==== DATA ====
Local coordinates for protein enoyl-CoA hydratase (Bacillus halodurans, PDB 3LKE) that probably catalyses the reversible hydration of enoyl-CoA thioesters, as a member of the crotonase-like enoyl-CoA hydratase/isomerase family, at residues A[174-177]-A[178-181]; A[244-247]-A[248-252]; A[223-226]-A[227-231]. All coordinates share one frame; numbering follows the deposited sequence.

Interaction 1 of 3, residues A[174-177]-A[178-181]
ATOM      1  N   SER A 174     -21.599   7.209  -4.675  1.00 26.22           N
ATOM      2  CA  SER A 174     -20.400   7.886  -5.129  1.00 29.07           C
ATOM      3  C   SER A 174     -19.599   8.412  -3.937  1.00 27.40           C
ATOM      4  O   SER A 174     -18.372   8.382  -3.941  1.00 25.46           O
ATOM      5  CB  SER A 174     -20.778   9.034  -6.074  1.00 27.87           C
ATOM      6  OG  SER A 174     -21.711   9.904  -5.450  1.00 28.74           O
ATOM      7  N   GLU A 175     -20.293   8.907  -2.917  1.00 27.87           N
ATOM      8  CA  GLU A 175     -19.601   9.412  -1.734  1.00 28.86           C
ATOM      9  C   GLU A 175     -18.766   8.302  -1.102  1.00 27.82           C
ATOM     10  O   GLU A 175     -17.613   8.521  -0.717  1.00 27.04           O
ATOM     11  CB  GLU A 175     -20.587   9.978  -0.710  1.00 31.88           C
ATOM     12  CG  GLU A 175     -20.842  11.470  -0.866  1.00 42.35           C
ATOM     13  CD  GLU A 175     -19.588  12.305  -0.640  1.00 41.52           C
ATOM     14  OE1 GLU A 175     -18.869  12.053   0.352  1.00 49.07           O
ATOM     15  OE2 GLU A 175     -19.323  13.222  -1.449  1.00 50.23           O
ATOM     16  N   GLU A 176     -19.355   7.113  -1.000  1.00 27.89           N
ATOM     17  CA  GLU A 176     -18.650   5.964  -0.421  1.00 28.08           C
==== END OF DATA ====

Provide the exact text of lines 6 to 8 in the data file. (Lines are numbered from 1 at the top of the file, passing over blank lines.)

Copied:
ATOM      4  O   SER A 174     -18.372   8.382  -3.941  1.00 25.46           O
ATOM      5  CB  SER A 174     -20.778   9.034  -6.074  1.00 27.87           C
ATOM      6  OG  SER A 174     -21.711   9.904  -5.450  1.00 28.74           O